CTL escape mutations can act through several mechanisms: by reducing or abrogating binding of viral epitopes to HLA Class I, disrupting intracellular epitope processing or altering recognition by T cell receptors (84–89). Viral proteins in infected cells are first proteolytically degraded in the cytosol by immunoproteasomes (86, 90, 91). Proteasomal degradation product peptides including epitope precursors can be up to 32 amino acids long; however, immunoproteasomes are inclined to generate longer peptides ending with C-terminal hydrophobic residues that are anchors for most HLA class I molecules. After post-proteasomal degradation, epitope precursors typically 8–16 amino acids in length, are transferred into the endoplasmic reticulum (ER) lumen where HLA class I molecules are folded and assembled, by the transporter-associated-with-antigen-processing (TAP1 and TAP2) (92). Further N-terminal trimming in the ER can occur by enzymes such as the ER aminopeptidases (ERAP1 and 2) to fit the groove of restricting HLA class I molecules (93, 94). The peptide-HLA complex is subsequently transported to the cell surface to be recognized by CTLs. Thus, proteasomal degradation and antigen processing are key determinants of epitope availability for the anti-HIV CTL response (95). In addition to mutations in epitopes, immune escape can also be altered through mutation of the flanking regions that impact proteasomal processing (96). It has been shown that the robustness of the anti-HIV CTL response correlates with the number of epitopes generated due to proteasomal cleavage, and thus, mutations that impact processing can drastically influence CTL escape (77–79, 89, 97–100).
The most restrictive step in antigen processing is the peptide's ability to bind to the specific expressed set of HLA class I molecules using N- and C-terminal anchor residues that bind into the groove of a specific HLA class I molecule (101). Mutations at anchor residues can disrupt HLA class I binding, whereas other mutations such as those at the central bulge of the peptide (normally residues, 4–6 in the canonical 9-mer peptide) interfere with TCR recognition of the HLA-peptide complex (73, 84, 96, 102). It remains to be fully understood how the host's condition shapes the availability of beneficial mutations; however, HLA profile is a major CTL escape driver (85, 103–105). HLA-B is the most protective among all three HLA class I loci (A, B, and C) (106). CTL escape and reversion pathways are more closely associated with epitopes restricted to protective HLA alleles such as HLA-B27 and -B57, which are associated with slower disease progression and more robust HIV-specific CTL responses (78, 107). Escape mutations in these HLA restricted epitopes incur a high fitness cost by reducing viral replicative capacity (108). In contrast, HLA-B35 and -B8 are associated with rapid disease progression based on their ability to present less effective epitopes to TCRs (109–113).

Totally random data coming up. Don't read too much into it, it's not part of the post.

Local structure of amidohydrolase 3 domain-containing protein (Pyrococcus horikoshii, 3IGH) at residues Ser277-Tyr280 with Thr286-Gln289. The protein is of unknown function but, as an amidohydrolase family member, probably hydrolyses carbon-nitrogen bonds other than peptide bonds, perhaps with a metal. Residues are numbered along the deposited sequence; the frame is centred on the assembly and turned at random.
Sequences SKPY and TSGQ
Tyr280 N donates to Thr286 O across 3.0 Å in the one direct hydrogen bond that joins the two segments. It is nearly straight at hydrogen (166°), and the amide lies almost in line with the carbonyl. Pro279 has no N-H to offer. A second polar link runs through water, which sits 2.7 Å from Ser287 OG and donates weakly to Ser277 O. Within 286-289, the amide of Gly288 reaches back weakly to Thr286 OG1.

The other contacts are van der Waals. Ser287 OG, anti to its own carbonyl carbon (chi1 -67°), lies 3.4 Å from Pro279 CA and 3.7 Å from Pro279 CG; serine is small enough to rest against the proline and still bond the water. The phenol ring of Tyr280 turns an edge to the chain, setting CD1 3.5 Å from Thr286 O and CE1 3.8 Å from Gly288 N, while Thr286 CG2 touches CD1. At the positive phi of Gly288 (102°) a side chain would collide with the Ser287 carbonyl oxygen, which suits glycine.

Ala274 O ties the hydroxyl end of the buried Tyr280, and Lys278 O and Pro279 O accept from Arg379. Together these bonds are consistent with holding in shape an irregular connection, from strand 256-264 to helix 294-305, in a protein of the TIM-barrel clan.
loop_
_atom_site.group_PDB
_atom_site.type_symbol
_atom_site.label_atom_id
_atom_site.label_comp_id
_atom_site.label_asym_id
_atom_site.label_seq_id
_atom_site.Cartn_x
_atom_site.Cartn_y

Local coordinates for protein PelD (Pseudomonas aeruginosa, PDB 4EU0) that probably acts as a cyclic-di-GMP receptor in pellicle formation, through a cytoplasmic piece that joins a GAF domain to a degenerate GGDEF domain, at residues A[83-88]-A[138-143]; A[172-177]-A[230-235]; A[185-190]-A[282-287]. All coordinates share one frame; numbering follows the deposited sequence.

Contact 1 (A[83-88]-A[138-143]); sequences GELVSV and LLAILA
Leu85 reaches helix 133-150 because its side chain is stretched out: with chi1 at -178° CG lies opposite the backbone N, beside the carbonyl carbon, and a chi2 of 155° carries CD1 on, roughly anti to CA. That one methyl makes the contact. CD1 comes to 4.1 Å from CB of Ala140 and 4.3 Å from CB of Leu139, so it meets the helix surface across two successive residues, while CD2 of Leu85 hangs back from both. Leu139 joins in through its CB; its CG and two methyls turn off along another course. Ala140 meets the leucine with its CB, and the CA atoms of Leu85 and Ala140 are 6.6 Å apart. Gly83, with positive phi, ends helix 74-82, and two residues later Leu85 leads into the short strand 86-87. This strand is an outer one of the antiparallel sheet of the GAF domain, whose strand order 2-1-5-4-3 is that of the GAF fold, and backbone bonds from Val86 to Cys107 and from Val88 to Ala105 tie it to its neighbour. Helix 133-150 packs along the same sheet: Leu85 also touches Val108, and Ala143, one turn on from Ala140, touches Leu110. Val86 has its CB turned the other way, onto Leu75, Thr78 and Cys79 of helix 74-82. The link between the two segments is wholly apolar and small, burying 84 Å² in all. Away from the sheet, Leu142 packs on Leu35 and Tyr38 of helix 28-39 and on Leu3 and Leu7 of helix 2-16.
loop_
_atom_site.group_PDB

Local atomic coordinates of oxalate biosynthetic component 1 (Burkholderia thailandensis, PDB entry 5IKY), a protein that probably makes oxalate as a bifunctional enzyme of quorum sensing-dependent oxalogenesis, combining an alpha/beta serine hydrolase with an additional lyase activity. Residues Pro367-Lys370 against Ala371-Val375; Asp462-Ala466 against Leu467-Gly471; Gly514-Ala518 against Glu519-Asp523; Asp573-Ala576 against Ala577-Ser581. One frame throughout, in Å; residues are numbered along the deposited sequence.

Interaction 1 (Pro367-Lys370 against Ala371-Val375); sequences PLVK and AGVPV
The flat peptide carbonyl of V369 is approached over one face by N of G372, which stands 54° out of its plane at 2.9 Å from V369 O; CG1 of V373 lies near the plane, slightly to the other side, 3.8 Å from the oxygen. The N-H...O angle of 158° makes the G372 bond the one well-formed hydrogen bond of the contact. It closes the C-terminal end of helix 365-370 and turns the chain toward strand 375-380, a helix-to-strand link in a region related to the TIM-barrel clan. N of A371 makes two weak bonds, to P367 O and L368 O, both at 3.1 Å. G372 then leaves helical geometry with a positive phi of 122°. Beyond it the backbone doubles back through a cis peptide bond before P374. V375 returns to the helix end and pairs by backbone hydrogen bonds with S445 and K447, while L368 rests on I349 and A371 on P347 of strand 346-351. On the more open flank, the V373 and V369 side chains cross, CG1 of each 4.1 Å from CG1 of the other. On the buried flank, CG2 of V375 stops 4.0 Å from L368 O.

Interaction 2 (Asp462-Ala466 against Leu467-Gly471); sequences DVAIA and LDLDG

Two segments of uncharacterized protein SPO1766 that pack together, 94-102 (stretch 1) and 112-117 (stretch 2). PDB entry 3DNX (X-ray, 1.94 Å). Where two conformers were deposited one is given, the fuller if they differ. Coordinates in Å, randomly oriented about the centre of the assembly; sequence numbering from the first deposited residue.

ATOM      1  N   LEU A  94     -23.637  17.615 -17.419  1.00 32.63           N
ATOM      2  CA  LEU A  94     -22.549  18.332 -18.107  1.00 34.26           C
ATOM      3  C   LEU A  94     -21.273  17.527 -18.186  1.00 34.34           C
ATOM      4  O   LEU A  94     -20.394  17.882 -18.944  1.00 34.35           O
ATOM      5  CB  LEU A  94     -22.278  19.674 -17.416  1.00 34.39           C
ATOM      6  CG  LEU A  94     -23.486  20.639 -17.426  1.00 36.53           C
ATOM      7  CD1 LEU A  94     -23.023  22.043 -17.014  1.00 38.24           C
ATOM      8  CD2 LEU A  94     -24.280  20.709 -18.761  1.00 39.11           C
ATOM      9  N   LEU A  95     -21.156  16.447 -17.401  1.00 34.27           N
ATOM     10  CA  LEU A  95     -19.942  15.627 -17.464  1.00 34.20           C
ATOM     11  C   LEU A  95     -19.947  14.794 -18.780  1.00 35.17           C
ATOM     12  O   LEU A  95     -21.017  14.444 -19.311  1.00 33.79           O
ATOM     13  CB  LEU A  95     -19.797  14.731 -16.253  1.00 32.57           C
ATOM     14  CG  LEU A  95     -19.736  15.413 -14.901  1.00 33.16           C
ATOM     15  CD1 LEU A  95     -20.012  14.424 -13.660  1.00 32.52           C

Mutational diversity of HIV's genome has a crucial role in evasion of immune recognition and multiple studies have implicated A3G as an important player in the interplay between the adaptive immune anti-viral CTL response viral adaptation and immune escape (114–119). A3G has been proposed to induce CTL escape in two ways, either by directly mutating CTL epitopes or by causing mutations outside epitopes which influence the peptide degradation and HLA presentation of wild-type CTL epitopes (117, 119–121). Several reports describe A3G-induced mutations located within or flanking CTL epitopes. One report found remarkable evidence for enrichment of non-synonymous amino acid substitutions by A3G in the anchor or proximal amino acid residues of HLA-restricted epitopes that are important in epitope processing leading to immune escape (115). Consistent with a role for A3G in CTL escape, an earlier bioinformatics study reported a reduction in CTL recognition as a result of A3G mutation in epitopes (119). On the other hand, it was demonstrated that increasing the turnover of truncated HLA-restricted peptides, generated due to the action of A3G, can enhance the CTL response in a mouse model of CTL responses to HIV (120). We previously measured CTL recognition of wild-type or A3G-mutated epitopes ex vivo by CTL from HIV-infected individuals. We considered a limited subset of CTL epitopes known to elicit CTL recognition, and we focused on A3G-induced mutations in epitope residue positions 3, 5, and 7, which would mainly impact TCR recognition. We found that in the vast majority of instances, A3G-induced mutations in CTL epitopes abrogated CTL recognition of epitopes in an HLA-dependent manner (114, 117, 118). Moreover, we showed that A3G mutational hotspots are enriched in the viral genomic sequences encoding immunogenic CTL epitopes in Gag, Pol, and Nef (117). This is in agreement with the earlier study that also found enriched A3G hotspot motifs within the rapidly diversifying CTL escape sites in Env (119). Interestingly, and in contrast to our findings on A3G hotspot motif enrichment in CTL-encoding epitopes, another study reported that A3G hotspots are less frequently located at genomic locations encoding for the V1-V5 region, the most variable regions of the gp120 envelope protein, in order to hold in reserve its potential mutational capacity for long-term adaption of HIV to the antibody response (122).